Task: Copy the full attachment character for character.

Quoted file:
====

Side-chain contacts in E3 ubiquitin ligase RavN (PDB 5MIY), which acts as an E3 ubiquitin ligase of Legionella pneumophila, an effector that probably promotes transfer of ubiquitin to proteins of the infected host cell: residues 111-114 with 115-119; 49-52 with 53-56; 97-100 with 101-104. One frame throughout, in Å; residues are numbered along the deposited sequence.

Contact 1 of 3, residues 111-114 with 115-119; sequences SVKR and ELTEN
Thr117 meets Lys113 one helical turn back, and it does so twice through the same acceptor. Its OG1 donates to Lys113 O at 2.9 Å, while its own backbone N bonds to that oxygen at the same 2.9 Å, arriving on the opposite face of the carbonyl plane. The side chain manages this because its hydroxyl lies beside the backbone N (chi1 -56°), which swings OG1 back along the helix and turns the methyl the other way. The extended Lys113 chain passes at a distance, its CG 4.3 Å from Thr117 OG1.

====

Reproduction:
Side-chain contacts in E3 ubiquitin ligase RavN (PDB 5MIY), which acts as an E3 ubiquitin ligase of Legionella pneumophila, an effector that probably promotes transfer of ubiquitin to proteins of the infected host cell: residues 111-114 with 115-119; 49-52 with 53-56; 97-100 with 101-104. One frame throughout, in Å; residues are numbered along the deposited sequence.

Contact 1 of 3, residues 111-114 with 115-119; sequences SVKR and ELTEN
Thr117 meets Lys113 one helical turn back, and it does so twice through the same acceptor. Its OG1 donates to Lys113 O at 2.9 Å, while its own backbone N bonds to that oxygen at the same 2.9 Å, arriving on the opposite face of the carbonyl plane. The side chain manages this because its hydroxyl lies beside the backbone N (chi1 -56°), which swings OG1 back along the helix and turns the methyl the other way. The extended Lys113 chain passes at a distance, its CG 4.3 Å from Thr117 OG1.